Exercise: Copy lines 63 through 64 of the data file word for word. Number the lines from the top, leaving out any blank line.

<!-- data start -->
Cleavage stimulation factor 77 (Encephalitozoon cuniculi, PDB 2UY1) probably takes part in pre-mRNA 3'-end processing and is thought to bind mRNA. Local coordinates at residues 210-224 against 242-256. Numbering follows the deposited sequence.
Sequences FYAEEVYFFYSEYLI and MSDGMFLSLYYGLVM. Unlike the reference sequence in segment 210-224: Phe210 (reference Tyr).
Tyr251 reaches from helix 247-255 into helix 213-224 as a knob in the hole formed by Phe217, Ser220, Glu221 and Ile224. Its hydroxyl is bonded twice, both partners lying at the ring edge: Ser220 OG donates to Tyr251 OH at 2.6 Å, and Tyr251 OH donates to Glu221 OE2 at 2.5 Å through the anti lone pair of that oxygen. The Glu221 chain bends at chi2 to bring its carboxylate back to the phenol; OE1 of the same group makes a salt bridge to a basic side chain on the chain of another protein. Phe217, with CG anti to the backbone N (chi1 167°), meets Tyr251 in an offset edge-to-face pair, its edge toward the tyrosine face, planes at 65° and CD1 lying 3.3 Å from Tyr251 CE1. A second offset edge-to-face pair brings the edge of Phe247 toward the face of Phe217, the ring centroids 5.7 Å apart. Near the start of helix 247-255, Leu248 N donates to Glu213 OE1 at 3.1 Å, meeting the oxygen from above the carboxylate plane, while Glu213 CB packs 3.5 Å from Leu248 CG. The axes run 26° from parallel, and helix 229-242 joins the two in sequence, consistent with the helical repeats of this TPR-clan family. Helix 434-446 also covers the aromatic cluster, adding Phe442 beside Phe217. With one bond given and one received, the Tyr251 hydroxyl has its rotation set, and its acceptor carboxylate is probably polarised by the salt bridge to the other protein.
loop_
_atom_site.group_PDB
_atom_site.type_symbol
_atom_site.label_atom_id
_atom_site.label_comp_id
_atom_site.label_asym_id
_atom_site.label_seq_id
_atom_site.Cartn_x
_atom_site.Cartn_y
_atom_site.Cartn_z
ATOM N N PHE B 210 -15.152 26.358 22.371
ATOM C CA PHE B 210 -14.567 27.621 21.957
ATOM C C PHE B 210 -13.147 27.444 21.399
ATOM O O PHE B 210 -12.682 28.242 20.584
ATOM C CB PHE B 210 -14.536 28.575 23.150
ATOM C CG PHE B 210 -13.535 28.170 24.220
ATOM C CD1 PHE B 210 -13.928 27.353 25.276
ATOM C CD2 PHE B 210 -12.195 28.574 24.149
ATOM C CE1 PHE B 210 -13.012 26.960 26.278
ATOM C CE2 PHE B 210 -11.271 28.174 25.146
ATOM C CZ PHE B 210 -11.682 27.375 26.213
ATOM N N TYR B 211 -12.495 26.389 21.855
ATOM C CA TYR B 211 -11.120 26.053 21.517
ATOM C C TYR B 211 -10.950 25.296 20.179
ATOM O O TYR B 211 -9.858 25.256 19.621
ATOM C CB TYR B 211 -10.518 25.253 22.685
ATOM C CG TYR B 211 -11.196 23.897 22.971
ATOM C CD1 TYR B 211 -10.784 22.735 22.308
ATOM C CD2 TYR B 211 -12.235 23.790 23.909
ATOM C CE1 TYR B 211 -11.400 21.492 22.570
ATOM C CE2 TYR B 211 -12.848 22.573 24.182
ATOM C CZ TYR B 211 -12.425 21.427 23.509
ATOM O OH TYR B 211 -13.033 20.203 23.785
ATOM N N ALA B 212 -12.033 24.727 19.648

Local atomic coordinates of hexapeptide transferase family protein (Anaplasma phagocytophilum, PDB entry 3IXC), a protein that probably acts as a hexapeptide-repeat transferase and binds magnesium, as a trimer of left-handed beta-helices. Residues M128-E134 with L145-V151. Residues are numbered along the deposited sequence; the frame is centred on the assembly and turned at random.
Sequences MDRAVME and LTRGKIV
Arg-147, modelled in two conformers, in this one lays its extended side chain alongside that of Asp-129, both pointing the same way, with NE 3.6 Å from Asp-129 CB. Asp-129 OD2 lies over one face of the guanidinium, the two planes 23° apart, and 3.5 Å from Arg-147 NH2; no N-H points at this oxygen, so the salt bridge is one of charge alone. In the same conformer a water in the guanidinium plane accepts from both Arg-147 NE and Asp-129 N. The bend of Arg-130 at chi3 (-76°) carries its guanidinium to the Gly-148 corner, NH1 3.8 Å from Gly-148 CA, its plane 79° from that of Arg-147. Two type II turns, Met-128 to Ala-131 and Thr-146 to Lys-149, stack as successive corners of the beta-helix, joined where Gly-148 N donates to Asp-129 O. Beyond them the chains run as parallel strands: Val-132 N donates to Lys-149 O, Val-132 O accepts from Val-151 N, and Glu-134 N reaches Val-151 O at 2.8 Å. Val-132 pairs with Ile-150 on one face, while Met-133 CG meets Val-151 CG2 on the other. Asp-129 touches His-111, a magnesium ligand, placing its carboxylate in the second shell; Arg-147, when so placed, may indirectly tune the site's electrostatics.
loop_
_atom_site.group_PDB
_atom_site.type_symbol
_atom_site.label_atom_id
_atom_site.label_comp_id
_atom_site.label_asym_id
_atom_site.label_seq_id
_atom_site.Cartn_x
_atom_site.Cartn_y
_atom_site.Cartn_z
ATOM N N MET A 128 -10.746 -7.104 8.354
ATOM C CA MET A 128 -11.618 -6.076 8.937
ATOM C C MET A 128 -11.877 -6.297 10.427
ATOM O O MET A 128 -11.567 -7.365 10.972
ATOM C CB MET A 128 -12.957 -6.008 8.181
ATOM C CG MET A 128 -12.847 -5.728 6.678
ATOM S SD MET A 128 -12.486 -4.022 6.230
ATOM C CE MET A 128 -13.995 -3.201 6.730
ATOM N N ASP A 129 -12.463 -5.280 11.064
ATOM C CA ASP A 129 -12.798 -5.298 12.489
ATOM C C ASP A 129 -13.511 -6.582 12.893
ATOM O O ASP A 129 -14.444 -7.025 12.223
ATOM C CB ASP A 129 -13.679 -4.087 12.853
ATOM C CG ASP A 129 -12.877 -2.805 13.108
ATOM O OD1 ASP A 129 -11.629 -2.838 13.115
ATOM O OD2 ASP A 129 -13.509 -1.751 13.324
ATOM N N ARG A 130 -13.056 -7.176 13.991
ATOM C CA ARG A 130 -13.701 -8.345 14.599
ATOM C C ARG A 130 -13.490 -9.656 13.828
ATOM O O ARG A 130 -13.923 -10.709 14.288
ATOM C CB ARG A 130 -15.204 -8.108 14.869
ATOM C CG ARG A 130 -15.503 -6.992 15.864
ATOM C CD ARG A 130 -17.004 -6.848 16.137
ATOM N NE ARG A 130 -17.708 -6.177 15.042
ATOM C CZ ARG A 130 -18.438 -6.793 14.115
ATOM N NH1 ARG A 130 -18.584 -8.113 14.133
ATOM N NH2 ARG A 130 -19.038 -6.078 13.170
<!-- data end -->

ATOM C CB ASP A 129 -13.679 -4.087 12.853
ATOM C CG ASP A 129 -12.877 -2.805 13.108